Hoping to start a Bumblefoot general discussion here

Discussion in 'Emergencies / Diseases / Injuries and Cures' started by write2caroline, Jun 13, 2011.

  1. write2caroline

    write2caroline Chillin' With My Peeps

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    How common is bumble foot and can anyone suggest ways to prevent it or other treatments?

    Last year, I had one pullet with bumble foot and I treated it and soaked her a few times and it healed up and she is fine.

    This year, I started checking and I have quite a few with bumble foot. I have treated several of them. With so many, it is hard to keep them inside and they are very good at getting off the medical tape so I have just been treating 2 at a time.

    Does anyone know how it starts and any ways to prevent it or is it just par for the course?

    Of the three I have treated so far: (This is the icky morbidly discusting part)
    One had that cheesy like substance.
    One had almost a hard pit like a corn almost
    One had pussy white liquid

    I am soaking with very warm water and epson salts, clearing the plug and pushing out the icky stuff (like that scientific description?) then packing with neosporin (the one not with pain med) and wrapping with medical tape - which I need something else because it comes off and I work hard to keep them wrapped well.

    Just wondering what any of you have tried and just get some discussion going.

    On the other thread someone suggested more litter for padding their coops when they jump down and I did thicken mine up.

    Caroline
     
    Last edited: Jun 13, 2011
  2. dawg53

    dawg53 Humble

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    Quote:I use duct tape to wrap their feet, it wont come off. You'll need sharp scissors to cut through it to change the dressing. I have lowered the roosts inside the chickens houses and sanded the roosts using sandpaper. I havnt had any bumblefoot problems since. ETA: Spelling error.
     
    Last edited: Jun 13, 2011
  3. magicpigeon

    magicpigeon Chillin' With My Peeps

    Oct 9, 2010
    I've had one case. Her's was pretty much almost solid, cheesy, etc. ...yuck xD
    I changed the bandages daily by wiping the foot in disinfectant, wrapping firmly in gauze then taping with medical tape. It took from 1-2 weeks, my memory isn't so clear, and if it helps it was a silkie, none of my other "normal" chickens get this problem [​IMG]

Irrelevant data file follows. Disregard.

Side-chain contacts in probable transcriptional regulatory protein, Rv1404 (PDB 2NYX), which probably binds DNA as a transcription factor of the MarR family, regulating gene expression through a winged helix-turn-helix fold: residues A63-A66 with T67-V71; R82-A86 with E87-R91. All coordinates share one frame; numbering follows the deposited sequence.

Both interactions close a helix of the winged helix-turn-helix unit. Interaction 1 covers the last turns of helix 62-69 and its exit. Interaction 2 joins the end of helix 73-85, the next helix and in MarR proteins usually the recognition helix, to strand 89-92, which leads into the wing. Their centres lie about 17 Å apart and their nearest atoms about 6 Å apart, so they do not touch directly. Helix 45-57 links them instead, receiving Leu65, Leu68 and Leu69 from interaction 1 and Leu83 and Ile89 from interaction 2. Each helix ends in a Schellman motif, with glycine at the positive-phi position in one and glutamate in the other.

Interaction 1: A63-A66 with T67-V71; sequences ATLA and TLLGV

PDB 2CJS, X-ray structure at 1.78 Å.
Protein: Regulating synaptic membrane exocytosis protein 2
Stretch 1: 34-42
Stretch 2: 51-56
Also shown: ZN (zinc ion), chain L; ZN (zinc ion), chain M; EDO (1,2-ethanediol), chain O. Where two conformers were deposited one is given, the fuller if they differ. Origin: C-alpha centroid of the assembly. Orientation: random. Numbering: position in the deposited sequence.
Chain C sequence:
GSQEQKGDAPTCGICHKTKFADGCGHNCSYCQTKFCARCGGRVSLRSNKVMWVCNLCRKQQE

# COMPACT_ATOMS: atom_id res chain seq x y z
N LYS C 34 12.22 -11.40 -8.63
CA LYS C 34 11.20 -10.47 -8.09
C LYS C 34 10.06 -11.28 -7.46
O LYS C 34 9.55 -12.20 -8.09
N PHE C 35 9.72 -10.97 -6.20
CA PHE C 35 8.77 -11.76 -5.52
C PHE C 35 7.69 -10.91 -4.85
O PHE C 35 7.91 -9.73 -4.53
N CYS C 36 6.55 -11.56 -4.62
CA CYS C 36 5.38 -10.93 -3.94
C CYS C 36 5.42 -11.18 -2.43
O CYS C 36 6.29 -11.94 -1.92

4. purpletree23

    purpletree23 Chillin' With My Peeps

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    Something is causing the wounds on their feet and as soon as you get rid of that your bumblefoot cases should go away for the most part.

    Just like dawg53 mentioned sand down your roosts. Wood splinters could be causing the numerous infections.

    Use more shavings for a softer landing when they jump off the roost. I use 4 inches minimum.

    How high are your roosts? Personally I like then to be 20 to 24 inches off the coop floor.

    If they have a run check it for sharp objects. Get down to 'chicken' level and see what you can find.

    Good luck
     
  5. write2caroline

    write2caroline Chillin' With My Peeps

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    Jacksonville
    My run has sand mostly (Florida) and I will try raking it and seeing if I have anything irritating. My coops with higher roosts are about 20 inches up and the coops are up off the ground about 4 feet but we have ladders. I will take some sand paper to the roosts too. I had painted them. Sometimes my girls go ranging in the woods on the property. I am leaning towards the roosts though since I am thinking the majority of the bumble footed girls live in the same coop.

    Any ointments of choice? I have been using tri poly and neosporin, I also heard someone used Prep H and I have bag balm but I have not used the latter two.